Atelier Sophie’s story is a heartfelt journey of discovery that shows that you can’t gain anything without hard work. However, the story is very slow and I can see it putting off those who aren’t willing to put in the effort. However, with that said if you put in the effort you are well rewarded as you see Plachta transform from a floating and talking book to an animated doll containing her soul, and learn more about your friends. For those wondering if the game has a major villain. Yes, it does, but you won’t find it until about 15+ hours into the game, as I said the story is rather slow.

Moving away from the story, let’s talk about the characters. I absolutely adore the characters in Atelier Sophie as the game really helps you get to know them with character events and simple interactions. You also get to see them grow as people, for example, Harol the owner of the town’s clock shop, doesn’t like clocks and only runs it because he inherited it from his father, but as the game goes on you get to learn more about him. Honestly, by the time I finished the game my opinion on Harol completely changed as we learn about him and his struggles.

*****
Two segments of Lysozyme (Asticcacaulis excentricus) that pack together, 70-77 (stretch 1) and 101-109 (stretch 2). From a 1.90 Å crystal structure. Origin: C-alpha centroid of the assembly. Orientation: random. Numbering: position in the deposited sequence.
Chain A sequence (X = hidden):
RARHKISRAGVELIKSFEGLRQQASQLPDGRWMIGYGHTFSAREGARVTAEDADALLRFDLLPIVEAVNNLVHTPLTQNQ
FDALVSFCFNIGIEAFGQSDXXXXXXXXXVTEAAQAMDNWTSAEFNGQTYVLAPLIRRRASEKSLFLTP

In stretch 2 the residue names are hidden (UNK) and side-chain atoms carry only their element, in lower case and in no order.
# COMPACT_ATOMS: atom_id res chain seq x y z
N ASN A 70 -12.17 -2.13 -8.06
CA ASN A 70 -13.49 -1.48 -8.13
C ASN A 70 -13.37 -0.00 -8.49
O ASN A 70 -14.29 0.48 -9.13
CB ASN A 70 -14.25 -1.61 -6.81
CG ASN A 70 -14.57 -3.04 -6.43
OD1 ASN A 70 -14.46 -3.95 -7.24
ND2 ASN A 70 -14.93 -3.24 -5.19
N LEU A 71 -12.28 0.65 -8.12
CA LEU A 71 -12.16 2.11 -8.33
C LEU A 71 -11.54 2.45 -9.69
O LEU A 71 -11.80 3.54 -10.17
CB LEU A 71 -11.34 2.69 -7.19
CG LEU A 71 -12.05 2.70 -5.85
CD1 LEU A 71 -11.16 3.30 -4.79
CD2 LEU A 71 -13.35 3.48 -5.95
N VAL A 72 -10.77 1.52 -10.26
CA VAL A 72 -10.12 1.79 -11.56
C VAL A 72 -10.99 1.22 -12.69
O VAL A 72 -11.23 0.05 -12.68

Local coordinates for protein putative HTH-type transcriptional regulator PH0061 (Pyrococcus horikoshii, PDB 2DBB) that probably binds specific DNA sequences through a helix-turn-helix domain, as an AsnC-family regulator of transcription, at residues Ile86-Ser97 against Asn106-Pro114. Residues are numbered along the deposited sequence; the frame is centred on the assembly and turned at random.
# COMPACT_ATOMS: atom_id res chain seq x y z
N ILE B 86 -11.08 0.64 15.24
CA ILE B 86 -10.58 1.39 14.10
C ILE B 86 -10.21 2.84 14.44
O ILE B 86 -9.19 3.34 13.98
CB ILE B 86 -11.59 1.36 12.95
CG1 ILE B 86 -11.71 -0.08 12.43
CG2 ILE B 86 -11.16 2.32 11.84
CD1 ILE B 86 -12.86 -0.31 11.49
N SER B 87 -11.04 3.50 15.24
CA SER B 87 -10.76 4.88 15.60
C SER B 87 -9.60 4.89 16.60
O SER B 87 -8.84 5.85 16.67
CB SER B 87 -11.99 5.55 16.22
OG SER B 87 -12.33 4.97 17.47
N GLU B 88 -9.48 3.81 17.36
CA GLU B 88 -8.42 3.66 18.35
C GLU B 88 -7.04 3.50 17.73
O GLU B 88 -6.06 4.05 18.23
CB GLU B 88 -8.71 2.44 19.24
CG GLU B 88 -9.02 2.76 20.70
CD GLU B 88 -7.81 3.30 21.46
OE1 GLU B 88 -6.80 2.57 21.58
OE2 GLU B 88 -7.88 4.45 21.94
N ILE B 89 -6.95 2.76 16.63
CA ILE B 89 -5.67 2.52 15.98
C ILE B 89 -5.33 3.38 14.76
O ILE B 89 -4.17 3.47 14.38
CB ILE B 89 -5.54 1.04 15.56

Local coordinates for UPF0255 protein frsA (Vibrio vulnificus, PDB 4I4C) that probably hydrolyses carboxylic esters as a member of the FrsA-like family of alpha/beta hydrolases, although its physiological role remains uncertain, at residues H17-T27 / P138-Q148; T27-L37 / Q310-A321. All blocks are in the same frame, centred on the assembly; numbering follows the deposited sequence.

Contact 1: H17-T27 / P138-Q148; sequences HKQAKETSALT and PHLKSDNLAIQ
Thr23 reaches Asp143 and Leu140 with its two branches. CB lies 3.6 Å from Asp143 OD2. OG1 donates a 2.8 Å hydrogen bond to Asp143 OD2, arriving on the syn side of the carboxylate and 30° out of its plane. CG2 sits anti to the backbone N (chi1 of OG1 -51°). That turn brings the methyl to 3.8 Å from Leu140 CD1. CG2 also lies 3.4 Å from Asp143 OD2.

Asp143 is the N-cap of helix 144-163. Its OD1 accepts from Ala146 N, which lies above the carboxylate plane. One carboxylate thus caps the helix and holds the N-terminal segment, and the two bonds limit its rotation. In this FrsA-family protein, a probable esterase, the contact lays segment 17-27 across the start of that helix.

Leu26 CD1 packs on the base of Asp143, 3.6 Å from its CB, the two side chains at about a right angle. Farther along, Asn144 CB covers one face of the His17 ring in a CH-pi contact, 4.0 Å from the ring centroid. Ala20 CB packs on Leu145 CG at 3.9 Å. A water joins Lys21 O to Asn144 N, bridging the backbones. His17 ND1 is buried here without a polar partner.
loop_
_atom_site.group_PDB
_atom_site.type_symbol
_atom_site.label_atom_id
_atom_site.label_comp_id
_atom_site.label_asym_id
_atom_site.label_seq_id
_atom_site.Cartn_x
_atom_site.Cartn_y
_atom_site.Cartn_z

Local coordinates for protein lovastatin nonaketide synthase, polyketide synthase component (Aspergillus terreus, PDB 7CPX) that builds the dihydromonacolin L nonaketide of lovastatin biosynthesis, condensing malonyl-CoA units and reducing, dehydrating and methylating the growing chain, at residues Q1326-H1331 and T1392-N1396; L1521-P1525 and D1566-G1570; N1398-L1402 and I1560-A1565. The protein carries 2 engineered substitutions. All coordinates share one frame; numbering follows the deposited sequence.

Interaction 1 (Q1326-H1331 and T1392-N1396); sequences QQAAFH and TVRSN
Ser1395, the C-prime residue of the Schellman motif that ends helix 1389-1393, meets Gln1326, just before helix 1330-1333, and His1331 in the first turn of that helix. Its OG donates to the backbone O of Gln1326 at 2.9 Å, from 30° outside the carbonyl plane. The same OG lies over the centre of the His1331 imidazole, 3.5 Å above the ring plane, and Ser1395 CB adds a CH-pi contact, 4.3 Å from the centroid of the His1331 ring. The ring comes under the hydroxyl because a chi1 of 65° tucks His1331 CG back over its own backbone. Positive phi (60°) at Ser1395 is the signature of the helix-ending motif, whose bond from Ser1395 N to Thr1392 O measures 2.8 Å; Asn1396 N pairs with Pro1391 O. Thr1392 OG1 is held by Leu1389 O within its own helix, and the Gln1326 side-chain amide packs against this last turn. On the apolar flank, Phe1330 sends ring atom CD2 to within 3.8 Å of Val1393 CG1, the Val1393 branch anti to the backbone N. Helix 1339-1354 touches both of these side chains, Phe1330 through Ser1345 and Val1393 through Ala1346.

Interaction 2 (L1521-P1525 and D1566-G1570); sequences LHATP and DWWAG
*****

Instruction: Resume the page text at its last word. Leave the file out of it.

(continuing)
Moving away from the story and characters, let’s talk about the gameplay. Just like in the previous Atelier games, Atelier Sophie’s gameplay is split between combat and alchemy, with alchemy being the more developed of the two. In the combat portion of the game, you find yourself on the world map exploring various locations, fighting monsters and collecting materials for alchemy. In the alchemy portion of the game, you find yourself taking the materials and use them to create items that can assist you in battle or further the plot. In many ways both the combat and alchemy portions of the game complement each other, as one cannot function without the other.